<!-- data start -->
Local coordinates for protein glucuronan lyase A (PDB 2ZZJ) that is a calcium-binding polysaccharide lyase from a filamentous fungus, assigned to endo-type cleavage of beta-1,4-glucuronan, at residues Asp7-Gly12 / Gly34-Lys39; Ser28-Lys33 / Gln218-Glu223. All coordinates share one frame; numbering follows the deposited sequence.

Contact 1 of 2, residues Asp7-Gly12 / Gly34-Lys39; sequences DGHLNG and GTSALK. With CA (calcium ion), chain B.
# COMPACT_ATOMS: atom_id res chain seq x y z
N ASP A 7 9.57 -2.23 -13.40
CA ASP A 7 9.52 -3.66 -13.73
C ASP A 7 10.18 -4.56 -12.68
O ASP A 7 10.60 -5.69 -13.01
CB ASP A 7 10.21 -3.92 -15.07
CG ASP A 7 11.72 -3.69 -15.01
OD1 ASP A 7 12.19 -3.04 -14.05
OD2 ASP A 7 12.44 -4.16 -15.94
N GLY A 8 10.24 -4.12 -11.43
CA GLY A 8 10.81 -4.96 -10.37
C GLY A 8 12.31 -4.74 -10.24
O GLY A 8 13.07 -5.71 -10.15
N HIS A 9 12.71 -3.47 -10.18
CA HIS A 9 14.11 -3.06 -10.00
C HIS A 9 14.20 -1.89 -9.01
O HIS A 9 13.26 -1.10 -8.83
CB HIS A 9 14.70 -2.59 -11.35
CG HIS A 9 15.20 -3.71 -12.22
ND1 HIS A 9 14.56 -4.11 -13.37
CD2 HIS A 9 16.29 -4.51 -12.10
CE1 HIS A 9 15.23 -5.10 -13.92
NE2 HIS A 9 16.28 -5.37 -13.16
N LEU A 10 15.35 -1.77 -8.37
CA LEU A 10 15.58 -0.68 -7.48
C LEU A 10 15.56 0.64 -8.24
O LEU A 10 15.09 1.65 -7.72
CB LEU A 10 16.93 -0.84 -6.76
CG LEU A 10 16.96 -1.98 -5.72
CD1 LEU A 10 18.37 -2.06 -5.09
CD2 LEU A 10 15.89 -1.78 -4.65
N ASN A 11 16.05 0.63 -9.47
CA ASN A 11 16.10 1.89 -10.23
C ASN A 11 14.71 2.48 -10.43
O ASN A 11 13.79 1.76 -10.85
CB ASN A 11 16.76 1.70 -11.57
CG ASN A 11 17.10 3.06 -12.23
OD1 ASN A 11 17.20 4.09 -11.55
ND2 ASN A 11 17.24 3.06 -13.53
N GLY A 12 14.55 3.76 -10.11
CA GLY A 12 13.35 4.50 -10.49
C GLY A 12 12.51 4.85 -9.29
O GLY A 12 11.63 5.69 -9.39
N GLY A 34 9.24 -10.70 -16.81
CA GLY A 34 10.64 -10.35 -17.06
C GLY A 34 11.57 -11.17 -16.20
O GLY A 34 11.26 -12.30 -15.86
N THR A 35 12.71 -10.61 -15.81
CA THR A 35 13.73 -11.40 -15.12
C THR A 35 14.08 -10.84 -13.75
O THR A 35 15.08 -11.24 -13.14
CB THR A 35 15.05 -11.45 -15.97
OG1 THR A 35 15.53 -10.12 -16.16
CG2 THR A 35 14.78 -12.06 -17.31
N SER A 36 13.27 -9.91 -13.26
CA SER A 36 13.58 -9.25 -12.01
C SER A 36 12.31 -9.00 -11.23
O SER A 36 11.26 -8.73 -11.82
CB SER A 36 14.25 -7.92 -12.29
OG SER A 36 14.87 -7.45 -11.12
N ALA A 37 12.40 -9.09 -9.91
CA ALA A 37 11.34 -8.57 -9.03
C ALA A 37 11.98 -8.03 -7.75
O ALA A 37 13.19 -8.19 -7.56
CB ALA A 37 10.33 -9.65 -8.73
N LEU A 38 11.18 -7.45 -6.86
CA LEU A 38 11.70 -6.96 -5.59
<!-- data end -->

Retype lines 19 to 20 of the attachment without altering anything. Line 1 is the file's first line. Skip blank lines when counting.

O HIS A 9 13.26 -1.10 -8.83
CB HIS A 9 14.70 -2.59 -11.35